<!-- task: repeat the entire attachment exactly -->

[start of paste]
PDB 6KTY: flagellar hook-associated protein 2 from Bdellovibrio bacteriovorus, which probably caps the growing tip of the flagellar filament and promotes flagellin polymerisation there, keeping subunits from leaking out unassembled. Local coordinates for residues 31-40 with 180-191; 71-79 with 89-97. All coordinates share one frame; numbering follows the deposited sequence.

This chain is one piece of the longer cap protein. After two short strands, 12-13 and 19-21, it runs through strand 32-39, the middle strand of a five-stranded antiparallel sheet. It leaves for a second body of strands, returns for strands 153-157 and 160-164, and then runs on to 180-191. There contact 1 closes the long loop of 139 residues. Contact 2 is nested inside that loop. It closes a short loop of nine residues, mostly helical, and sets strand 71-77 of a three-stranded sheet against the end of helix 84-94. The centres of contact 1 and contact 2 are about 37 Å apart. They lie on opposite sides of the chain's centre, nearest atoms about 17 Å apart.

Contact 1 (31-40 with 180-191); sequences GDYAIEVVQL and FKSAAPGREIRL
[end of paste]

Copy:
PDB 6KTY: flagellar hook-associated protein 2 from Bdellovibrio bacteriovorus, which probably caps the growing tip of the flagellar filament and promotes flagellin polymerisation there, keeping subunits from leaking out unassembled. Local coordinates for residues 31-40 with 180-191; 71-79 with 89-97. All coordinates share one frame; numbering follows the deposited sequence.

This chain is one piece of the longer cap protein. After two short strands, 12-13 and 19-21, it runs through strand 32-39, the middle strand of a five-stranded antiparallel sheet. It leaves for a second body of strands, returns for strands 153-157 and 160-164, and then runs on to 180-191. There contact 1 closes the long loop of 139 residues. Contact 2 is nested inside that loop. It closes a short loop of nine residues, mostly helical, and sets strand 71-77 of a three-stranded sheet against the end of helix 84-94. The centres of contact 1 and contact 2 are about 37 Å apart. They lie on opposite sides of the chain's centre, nearest atoms about 17 Å apart.

Contact 1 (31-40 with 180-191); sequences GDYAIEVVQL and FKSAAPGREIRL